If you know and thus love what thecatamites have (has) been doing these past few years, chances are you have already downloaded Mouse Corp and are already defacing the graves of an impossibly colourful 3D world. A world filled with sentient vegetation and a wild menagerie of oddities you'll have to traverse, quasi-RTS style, as three mice.
Now, I could go on all about the wild mechanics of Mouse Corp or its wondrously grotesque take on the Sonic universe, but I won't. I will instead provide you with an interview featuring the wonderful Mr. Stephen Murphy -- a.k.a. thecatamites:
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RPS: Who would choose to re-imagine the Seven Cities of Gold (either the game or the myth) as part of the/a Sonic the Hedgehog universe? Why would anyone ever do this?
Stephen Gillmurphy: I wanted to make something pretty with good colours, but there is something very melancholy about bright videogame prettiness. I read a while ago that thinking something is beautiful means desiring that it be exactly what it is, but, with something like the checkered field backgrounds in Sonic etc, I think it's different because while those things read as abstractions to me rather than things in themselves they're not abstractions of anything in particular. You wanna get closer but there's nothing to get closer to because they're fundamentally unreal and that's part of the appeal. They're evocative but what they mostly evoke is distance.
A really fussy, unregenerate and videogamey militaristic resource gathering thing seemed like a good framework to lay onto my own fussy, unregenerate attempts to play around with those feelings... I think it is a little glib to make any real comparison exploring and assimilating things in a videogame world to historical colonialism, but there were smaller details I like about 7COG that I thought would work well when adapted as part of new and very obviously unrealistic context. I like how eerily empty and uniform the experience of exploring a new continent in it looks, as if being mediated as gold collection sim means flattening the world out even on a visual level. I like the little trumpet sounds that play when you land on a new continent and the plaintiveness of noticing these little touches of grandiosity from little bug guys stripping a new continent bare.
RPS: What is a Mouse Corp?
Stephen Gillmurphy: The remnants of a dead mouse.
RPS: What is a Mouse Corp game?
Stephen Gillmurphy: Mouse Corp Game is a truly exciting opportunity to explore, sleep, perform uncompensated labour, poke around old ruins, listen to records, collect shit, shoot things, fulfill tasks, fail to fulfill tasks, experience gradual dissolution of purpose, enter other dimensions and get eaten by a dragon. It is exactly like real life, except with music from NEW VADERS, so it is better.
RPS: Do you hate mice?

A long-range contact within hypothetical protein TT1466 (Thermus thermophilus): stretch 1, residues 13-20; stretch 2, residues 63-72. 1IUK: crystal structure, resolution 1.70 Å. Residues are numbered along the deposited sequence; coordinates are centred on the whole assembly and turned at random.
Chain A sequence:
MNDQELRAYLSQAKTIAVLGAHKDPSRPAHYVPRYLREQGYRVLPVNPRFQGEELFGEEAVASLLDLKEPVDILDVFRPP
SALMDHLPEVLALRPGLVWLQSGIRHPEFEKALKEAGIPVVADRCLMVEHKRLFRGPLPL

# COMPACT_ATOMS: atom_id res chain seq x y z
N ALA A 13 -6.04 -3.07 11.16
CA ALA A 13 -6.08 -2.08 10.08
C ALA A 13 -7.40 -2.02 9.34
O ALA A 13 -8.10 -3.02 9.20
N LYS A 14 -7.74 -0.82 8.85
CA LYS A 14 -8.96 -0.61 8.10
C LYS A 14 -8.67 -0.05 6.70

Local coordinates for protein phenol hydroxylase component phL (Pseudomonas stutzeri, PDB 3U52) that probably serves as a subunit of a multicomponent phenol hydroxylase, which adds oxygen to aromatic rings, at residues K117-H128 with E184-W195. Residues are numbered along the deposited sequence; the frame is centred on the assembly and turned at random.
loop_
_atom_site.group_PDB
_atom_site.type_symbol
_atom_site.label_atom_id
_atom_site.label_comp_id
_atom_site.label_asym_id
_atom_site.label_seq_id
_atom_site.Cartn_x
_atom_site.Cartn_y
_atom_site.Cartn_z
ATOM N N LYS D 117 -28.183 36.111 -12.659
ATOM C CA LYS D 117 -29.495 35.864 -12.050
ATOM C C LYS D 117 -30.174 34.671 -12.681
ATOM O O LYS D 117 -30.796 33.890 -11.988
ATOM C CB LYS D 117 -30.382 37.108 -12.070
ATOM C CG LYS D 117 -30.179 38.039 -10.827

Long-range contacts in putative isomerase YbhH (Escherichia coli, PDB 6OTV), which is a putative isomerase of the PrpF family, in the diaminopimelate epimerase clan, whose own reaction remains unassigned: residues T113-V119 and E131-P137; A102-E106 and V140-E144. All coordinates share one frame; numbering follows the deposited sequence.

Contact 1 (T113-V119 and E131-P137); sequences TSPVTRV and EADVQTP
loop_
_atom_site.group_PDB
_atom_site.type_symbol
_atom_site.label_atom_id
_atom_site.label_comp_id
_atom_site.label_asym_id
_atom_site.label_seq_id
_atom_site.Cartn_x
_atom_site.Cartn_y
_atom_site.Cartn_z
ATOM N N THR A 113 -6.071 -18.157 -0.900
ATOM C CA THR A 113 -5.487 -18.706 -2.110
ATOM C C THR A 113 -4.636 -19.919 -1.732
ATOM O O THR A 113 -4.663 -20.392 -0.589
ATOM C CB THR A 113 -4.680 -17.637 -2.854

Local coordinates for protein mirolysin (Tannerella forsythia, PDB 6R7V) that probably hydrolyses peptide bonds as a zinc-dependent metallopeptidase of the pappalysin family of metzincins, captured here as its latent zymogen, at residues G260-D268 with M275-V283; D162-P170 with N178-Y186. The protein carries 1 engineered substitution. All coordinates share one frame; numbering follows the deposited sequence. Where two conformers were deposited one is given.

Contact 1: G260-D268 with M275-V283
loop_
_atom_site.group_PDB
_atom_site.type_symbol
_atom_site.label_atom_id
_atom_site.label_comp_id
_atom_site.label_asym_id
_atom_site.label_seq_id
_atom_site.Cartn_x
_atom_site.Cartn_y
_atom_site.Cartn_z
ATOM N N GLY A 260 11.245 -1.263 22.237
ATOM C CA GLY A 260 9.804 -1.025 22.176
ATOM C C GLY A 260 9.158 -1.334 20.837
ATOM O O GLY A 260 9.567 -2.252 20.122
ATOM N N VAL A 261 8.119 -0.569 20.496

Stephen Gillmurphy: NO!!!!!!!!!!!!!!!!!!!!!!!!!!!
RPS: Do you hate people?
Stephen Gillmurphy: NO!!!!!!!!!!!!!!!!!!!!!!!!!!!!!!!!!!!!!
RPS: Do you hate colours?
Stephen Gillmurphy: NO!!!!!!!!!!!!!!!!!!!!!!!!!!!!!!!!!!!!!!!!!!!!!!!!!!!
RPS: What do you hate?
Stephen Gillmurphy: Other videogames... the police.
RPS: What are you hoping to achieve with Mouse Corp, then?
Stephen Gillmurphy: I hope it is cute. And lets people explore inviting or other 3d spaces in a structure that's broken up and reflexive enough to allow for different levels of focus and energy expenditure. Also money would be nice and is necessary.
RPS: And could the catamites provide the esteemed RPS readership with a very brief, very lovely making-of this latest excellent thing of yours?
Stephen Gillmurphy: I started making it in July of last year after playing Radia Senki for NES and really liking the soundtrack, primary-colour fantasy stuff, but also kind of distant and melancholy, and wanting to make something with the same feelings. I made most of it in a month but there were parts I put in that didn't work too well and things I wanted to do that were very fussy and complicated. Like, cutaways to Mouse Corp central offices where people would throw themselves out of windows if you started falling below the berry quotas. But Tom Whalen aka NEW VADERS had already sent me a lot of good songs for it, which contributed to me wanting to finish it off at last. I picked it up again for the first time in a while around the start of this month and liked a lot of it and stripped a lot of stuff out and redid other things and generally made it more focused again. I wasn't sure whether to charge money for it so settled on making it optional. I like the idea of having a bunch of disparate games that all cost the same and the implied equivalency that this invokes, but I also like freeware and the lack of the sense of guarantee that people assume a commercial thing implies. It is a quandary. Please send me money.